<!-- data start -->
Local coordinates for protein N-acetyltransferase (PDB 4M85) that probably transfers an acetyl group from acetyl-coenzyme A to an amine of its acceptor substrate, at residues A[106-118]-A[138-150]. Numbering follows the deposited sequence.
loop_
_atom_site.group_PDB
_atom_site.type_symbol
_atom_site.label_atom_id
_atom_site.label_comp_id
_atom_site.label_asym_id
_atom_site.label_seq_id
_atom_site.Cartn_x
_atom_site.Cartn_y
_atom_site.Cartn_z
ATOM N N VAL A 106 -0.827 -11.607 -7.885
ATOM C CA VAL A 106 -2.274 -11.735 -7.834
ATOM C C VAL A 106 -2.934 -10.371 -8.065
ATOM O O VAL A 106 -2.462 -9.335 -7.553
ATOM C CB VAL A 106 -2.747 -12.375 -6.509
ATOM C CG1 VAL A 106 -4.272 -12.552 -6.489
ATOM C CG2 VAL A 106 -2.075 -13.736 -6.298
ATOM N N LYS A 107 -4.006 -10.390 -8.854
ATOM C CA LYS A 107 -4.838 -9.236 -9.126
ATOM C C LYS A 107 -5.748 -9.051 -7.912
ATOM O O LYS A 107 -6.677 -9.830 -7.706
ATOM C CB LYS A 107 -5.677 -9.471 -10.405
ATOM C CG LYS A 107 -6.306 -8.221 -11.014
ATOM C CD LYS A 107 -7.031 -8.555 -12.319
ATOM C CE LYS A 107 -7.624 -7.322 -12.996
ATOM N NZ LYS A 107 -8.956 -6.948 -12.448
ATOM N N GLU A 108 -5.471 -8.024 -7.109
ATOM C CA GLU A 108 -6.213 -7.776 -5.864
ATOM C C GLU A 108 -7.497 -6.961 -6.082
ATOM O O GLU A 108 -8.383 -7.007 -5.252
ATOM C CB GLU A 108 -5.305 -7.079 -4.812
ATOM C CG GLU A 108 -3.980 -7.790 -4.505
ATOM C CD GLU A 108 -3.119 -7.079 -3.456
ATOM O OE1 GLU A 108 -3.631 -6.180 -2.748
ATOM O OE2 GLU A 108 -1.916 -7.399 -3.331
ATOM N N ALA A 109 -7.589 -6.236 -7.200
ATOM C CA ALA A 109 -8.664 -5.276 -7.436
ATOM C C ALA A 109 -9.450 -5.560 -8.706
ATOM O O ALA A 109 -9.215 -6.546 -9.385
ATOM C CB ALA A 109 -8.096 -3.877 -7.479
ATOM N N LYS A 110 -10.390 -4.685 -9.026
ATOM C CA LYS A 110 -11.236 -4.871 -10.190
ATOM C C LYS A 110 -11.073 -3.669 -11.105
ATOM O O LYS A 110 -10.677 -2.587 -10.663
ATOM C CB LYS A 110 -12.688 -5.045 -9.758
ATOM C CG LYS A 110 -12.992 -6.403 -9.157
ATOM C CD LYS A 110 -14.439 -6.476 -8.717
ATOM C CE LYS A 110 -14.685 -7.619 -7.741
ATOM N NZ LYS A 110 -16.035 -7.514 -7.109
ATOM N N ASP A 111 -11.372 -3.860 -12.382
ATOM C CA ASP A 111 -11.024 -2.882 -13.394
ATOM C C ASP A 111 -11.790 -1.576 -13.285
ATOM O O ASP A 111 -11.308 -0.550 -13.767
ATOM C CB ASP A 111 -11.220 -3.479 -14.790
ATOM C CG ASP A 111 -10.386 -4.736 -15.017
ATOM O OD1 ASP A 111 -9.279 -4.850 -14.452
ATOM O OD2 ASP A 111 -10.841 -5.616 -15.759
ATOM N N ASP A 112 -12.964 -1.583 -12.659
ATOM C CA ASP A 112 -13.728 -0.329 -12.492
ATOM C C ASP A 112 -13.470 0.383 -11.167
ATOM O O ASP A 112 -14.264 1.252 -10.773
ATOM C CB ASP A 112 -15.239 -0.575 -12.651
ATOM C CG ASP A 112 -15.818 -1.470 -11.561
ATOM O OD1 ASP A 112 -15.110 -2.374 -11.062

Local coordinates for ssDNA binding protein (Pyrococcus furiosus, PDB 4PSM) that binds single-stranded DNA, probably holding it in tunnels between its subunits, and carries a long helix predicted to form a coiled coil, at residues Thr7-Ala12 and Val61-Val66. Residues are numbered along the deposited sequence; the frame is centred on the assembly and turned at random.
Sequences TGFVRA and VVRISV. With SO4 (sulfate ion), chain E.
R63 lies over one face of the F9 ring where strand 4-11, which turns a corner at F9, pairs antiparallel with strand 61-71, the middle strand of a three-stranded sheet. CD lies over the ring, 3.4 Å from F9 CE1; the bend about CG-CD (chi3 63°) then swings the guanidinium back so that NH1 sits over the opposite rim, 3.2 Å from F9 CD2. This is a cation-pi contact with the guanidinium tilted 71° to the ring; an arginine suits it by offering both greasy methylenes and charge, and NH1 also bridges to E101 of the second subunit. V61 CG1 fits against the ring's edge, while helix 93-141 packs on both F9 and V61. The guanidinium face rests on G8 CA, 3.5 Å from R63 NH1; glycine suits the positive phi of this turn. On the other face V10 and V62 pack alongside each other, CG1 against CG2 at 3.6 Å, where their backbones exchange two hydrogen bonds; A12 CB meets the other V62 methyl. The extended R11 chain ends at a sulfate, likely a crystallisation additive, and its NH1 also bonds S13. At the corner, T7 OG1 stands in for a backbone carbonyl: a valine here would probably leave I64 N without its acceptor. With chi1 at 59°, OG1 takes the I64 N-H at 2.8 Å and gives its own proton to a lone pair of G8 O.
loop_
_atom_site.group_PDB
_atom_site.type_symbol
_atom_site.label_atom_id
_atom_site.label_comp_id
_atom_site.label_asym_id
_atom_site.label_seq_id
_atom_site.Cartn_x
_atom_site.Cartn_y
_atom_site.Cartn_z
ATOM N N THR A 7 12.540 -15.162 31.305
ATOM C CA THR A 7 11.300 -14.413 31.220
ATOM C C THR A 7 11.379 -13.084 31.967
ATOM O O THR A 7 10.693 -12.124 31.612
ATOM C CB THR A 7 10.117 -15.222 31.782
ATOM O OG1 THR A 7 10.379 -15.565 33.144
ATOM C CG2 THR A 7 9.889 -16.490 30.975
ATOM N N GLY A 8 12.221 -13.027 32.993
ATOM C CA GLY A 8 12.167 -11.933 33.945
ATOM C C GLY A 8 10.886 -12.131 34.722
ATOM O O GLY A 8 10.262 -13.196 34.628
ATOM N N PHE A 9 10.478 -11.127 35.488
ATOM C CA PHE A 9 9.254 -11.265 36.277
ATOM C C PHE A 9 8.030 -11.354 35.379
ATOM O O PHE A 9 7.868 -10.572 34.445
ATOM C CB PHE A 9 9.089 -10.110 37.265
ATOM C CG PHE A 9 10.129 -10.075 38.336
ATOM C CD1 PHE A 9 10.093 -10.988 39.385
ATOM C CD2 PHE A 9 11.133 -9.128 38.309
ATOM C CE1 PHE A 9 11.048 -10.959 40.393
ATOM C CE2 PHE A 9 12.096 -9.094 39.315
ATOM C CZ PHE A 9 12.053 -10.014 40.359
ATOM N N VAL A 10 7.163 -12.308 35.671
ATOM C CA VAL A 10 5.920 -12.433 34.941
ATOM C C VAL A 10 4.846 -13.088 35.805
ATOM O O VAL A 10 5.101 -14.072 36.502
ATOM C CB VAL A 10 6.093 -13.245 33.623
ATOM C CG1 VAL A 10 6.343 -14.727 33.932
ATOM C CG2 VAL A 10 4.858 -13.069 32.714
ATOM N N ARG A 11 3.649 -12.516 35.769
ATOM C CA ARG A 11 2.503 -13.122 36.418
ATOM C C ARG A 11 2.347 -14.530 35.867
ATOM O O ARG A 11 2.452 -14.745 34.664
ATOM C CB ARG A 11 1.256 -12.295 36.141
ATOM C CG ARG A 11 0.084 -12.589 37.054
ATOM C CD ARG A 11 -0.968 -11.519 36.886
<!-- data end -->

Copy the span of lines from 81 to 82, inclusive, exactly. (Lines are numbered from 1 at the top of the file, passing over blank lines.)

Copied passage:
ATOM C C THR A 7 11.379 -13.084 31.967
ATOM O O THR A 7 10.693 -12.124 31.612